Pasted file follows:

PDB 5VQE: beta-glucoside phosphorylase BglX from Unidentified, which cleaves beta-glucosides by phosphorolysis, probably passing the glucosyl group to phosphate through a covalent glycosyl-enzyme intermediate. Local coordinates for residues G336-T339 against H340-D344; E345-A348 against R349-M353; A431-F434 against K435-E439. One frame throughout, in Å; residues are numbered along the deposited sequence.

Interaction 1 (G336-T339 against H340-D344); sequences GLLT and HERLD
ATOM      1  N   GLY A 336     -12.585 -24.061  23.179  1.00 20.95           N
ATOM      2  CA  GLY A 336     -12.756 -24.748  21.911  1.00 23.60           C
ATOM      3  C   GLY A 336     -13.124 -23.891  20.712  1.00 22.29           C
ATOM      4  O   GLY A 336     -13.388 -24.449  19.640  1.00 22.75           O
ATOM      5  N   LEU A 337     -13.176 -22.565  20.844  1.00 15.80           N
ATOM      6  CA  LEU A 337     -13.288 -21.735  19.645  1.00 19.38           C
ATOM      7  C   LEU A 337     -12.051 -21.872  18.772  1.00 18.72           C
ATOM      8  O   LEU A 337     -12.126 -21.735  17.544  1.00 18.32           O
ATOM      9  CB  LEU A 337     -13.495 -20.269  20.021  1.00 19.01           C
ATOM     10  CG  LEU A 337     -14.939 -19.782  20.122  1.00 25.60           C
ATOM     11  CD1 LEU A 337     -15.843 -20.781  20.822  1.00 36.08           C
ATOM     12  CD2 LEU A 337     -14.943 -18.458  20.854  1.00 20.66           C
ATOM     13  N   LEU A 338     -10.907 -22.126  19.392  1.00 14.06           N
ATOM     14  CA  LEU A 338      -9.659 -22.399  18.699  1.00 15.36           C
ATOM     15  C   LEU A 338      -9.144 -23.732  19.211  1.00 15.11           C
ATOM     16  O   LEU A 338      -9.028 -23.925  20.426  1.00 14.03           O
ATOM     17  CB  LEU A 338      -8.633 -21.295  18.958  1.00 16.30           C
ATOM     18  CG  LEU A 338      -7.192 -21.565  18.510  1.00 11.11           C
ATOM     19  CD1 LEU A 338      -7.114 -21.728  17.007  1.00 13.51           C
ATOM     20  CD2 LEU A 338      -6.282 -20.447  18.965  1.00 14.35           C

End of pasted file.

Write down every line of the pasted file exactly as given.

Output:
PDB 5VQE: beta-glucoside phosphorylase BglX from Unidentified, which cleaves beta-glucosides by phosphorolysis, probably passing the glucosyl group to phosphate through a covalent glycosyl-enzyme intermediate. Local coordinates for residues G336-T339 against H340-D344; E345-A348 against R349-M353; A431-F434 against K435-E439. One frame throughout, in Å; residues are numbered along the deposited sequence.

Interaction 1 (G336-T339 against H340-D344); sequences GLLT and HERLD
ATOM      1  N   GLY A 336     -12.585 -24.061  23.179  1.00 20.95           N
ATOM      2  CA  GLY A 336     -12.756 -24.748  21.911  1.00 23.60           C
ATOM      3  C   GLY A 336     -13.124 -23.891  20.712  1.00 22.29           C
ATOM      4  O   GLY A 336     -13.388 -24.449  19.640  1.00 22.75           O
ATOM      5  N   LEU A 337     -13.176 -22.565  20.844  1.00 15.80           N
ATOM      6  CA  LEU A 337     -13.288 -21.735  19.645  1.00 19.38           C
ATOM      7  C   LEU A 337     -12.051 -21.872  18.772  1.00 18.72           C
ATOM      8  O   LEU A 337     -12.126 -21.735  17.544  1.00 18.32           O
ATOM      9  CB  LEU A 337     -13.495 -20.269  20.021  1.00 19.01           C
ATOM     10  CG  LEU A 337     -14.939 -19.782  20.122  1.00 25.60           C
ATOM     11  CD1 LEU A 337     -15.843 -20.781  20.822  1.00 36.08           C
ATOM     12  CD2 LEU A 337     -14.943 -18.458  20.854  1.00 20.66           C
ATOM     13  N   LEU A 338     -10.907 -22.126  19.392  1.00 14.06           N
ATOM     14  CA  LEU A 338      -9.659 -22.399  18.699  1.00 15.36           C
ATOM     15  C   LEU A 338      -9.144 -23.732  19.211  1.00 15.11           C
ATOM     16  O   LEU A 338      -9.028 -23.925  20.426  1.00 14.03           O
ATOM     17  CB  LEU A 338      -8.633 -21.295  18.958  1.00 16.30           C
ATOM     18  CG  LEU A 338      -7.192 -21.565  18.510  1.00 11.11           C
ATOM     19  CD1 LEU A 338      -7.114 -21.728  17.007  1.00 13.51           C
ATOM     20  CD2 LEU A 338      -6.282 -20.447  18.965  1.00 14.35           C